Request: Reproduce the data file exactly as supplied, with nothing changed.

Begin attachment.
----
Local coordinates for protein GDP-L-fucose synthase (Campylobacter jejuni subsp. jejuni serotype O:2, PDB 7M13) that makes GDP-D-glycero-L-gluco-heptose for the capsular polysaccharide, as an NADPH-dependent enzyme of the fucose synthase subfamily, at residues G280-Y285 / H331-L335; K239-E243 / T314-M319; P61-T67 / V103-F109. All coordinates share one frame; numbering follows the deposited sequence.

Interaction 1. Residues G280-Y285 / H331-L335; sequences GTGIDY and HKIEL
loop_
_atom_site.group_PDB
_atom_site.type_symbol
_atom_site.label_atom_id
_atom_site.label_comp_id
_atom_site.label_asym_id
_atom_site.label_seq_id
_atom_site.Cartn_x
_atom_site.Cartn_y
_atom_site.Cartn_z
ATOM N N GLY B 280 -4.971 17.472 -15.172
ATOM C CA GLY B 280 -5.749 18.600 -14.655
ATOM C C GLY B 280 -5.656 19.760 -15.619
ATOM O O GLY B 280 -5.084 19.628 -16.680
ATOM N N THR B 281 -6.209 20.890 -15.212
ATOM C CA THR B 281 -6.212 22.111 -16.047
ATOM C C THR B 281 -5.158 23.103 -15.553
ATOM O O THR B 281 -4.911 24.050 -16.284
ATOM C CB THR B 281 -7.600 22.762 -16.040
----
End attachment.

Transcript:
Local coordinates for protein GDP-L-fucose synthase (Campylobacter jejuni subsp. jejuni serotype O:2, PDB 7M13) that makes GDP-D-glycero-L-gluco-heptose for the capsular polysaccharide, as an NADPH-dependent enzyme of the fucose synthase subfamily, at residues G280-Y285 / H331-L335; K239-E243 / T314-M319; P61-T67 / V103-F109. All coordinates share one frame; numbering follows the deposited sequence.

Interaction 1. Residues G280-Y285 / H331-L335; sequences GTGIDY and HKIEL
loop_
_atom_site.group_PDB
_atom_site.type_symbol
_atom_site.label_atom_id
_atom_site.label_comp_id
_atom_site.label_asym_id
_atom_site.label_seq_id
_atom_site.Cartn_x
_atom_site.Cartn_y
_atom_site.Cartn_z
ATOM N N GLY B 280 -4.971 17.472 -15.172
ATOM C CA GLY B 280 -5.749 18.600 -14.655
ATOM C C GLY B 280 -5.656 19.760 -15.619
ATOM O O GLY B 280 -5.084 19.628 -16.680
ATOM N N THR B 281 -6.209 20.890 -15.212
ATOM C CA THR B 281 -6.212 22.111 -16.047
ATOM C C THR B 281 -5.158 23.103 -15.553
ATOM O O THR B 281 -4.911 24.050 -16.284
ATOM C CB THR B 281 -7.600 22.762 -16.040